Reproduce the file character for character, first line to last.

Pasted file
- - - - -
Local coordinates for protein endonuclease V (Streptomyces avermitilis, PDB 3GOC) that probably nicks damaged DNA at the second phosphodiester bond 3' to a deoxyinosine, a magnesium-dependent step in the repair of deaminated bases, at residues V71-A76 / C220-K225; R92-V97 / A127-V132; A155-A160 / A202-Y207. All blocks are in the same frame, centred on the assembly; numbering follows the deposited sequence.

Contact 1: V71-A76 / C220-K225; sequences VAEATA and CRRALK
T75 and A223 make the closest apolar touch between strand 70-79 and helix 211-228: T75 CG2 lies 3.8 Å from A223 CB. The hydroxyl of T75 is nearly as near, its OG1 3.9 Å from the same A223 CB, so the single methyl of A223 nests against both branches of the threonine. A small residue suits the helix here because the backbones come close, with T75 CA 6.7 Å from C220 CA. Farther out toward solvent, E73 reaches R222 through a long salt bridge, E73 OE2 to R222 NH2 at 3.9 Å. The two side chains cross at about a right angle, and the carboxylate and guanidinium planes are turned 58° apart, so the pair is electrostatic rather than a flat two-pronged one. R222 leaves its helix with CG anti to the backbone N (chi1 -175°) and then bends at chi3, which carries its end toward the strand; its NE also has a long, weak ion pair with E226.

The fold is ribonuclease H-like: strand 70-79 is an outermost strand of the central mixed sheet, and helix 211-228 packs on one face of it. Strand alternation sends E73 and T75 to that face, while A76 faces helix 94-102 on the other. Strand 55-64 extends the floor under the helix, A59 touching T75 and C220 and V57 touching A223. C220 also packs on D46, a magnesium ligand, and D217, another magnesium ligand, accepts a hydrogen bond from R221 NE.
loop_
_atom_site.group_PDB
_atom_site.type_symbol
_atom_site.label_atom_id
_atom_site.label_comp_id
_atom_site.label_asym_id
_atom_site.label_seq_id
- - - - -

Local coordinates for protein endonuclease V (Streptomyces avermitilis, PDB 3GOC) that probably nicks damaged DNA at the second phosphodiester bond 3' to a deoxyinosine, a magnesium-dependent step in the repair of deaminated bases, at residues V71-A76 / C220-K225; R92-V97 / A127-V132; A155-A160 / A202-Y207. All blocks are in the same frame, centred on the assembly; numbering follows the deposited sequence.

Contact 1: V71-A76 / C220-K225; sequences VAEATA and CRRALK
T75 and A223 make the closest apolar touch between strand 70-79 and helix 211-228: T75 CG2 lies 3.8 Å from A223 CB. The hydroxyl of T75 is nearly as near, its OG1 3.9 Å from the same A223 CB, so the single methyl of A223 nests against both branches of the threonine. A small residue suits the helix here because the backbones come close, with T75 CA 6.7 Å from C220 CA. Farther out toward solvent, E73 reaches R222 through a long salt bridge, E73 OE2 to R222 NH2 at 3.9 Å. The two side chains cross at about a right angle, and the carboxylate and guanidinium planes are turned 58° apart, so the pair is electrostatic rather than a flat two-pronged one. R222 leaves its helix with CG anti to the backbone N (chi1 -175°) and then bends at chi3, which carries its end toward the strand; its NE also has a long, weak ion pair with E226.

The fold is ribonuclease H-like: strand 70-79 is an outermost strand of the central mixed sheet, and helix 211-228 packs on one face of it. Strand alternation sends E73 and T75 to that face, while A76 faces helix 94-102 on the other. Strand 55-64 extends the floor under the helix, A59 touching T75 and C220 and V57 touching A223. C220 also packs on D46, a magnesium ligand, and D217, another magnesium ligand, accepts a hydrogen bond from R221 NE.
loop_
_atom_site.group_PDB
_atom_site.type_symbol
_atom_site.label_atom_id
_atom_site.label_comp_id
_atom_site.label_asym_id
_atom_site.label_seq_id